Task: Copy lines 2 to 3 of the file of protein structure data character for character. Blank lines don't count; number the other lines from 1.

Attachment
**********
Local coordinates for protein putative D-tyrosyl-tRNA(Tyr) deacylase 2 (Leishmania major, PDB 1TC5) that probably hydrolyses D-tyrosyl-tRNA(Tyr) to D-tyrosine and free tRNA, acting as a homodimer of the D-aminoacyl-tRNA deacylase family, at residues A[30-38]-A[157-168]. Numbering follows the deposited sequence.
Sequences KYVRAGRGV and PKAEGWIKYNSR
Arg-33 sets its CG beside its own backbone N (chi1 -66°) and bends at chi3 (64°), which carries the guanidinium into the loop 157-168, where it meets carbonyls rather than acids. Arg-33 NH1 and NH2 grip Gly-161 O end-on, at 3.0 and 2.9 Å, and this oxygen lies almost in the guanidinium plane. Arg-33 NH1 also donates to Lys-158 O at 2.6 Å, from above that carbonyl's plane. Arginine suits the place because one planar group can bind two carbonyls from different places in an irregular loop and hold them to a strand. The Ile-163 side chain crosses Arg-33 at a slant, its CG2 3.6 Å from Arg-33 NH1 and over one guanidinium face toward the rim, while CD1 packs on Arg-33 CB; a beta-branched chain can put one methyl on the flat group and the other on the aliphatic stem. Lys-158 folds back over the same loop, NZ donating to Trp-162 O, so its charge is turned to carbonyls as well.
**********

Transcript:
Sequences KYVRAGRGV and PKAEGWIKYNSR
Arg-33 sets its CG beside its own backbone N (chi1 -66°) and bends at chi3 (64°), which carries the guanidinium into the loop 157-168, where it meets carbonyls rather than acids. Arg-33 NH1 and NH2 grip Gly-161 O end-on, at 3.0 and 2.9 Å, and this oxygen lies almost in the guanidinium plane. Arg-33 NH1 also donates to Lys-158 O at 2.6 Å, from above that carbonyl's plane. Arginine suits the place because one planar group can bind two carbonyls from different places in an irregular loop and hold them to a strand. The Ile-163 side chain crosses Arg-33 at a slant, its CG2 3.6 Å from Arg-33 NH1 and over one guanidinium face toward the rim, while CD1 packs on Arg-33 CB; a beta-branched chain can put one methyl on the flat group and the other on the aliphatic stem. Lys-158 folds back over the same loop, NZ donating to Trp-162 O, so its charge is turned to carbonyls as well.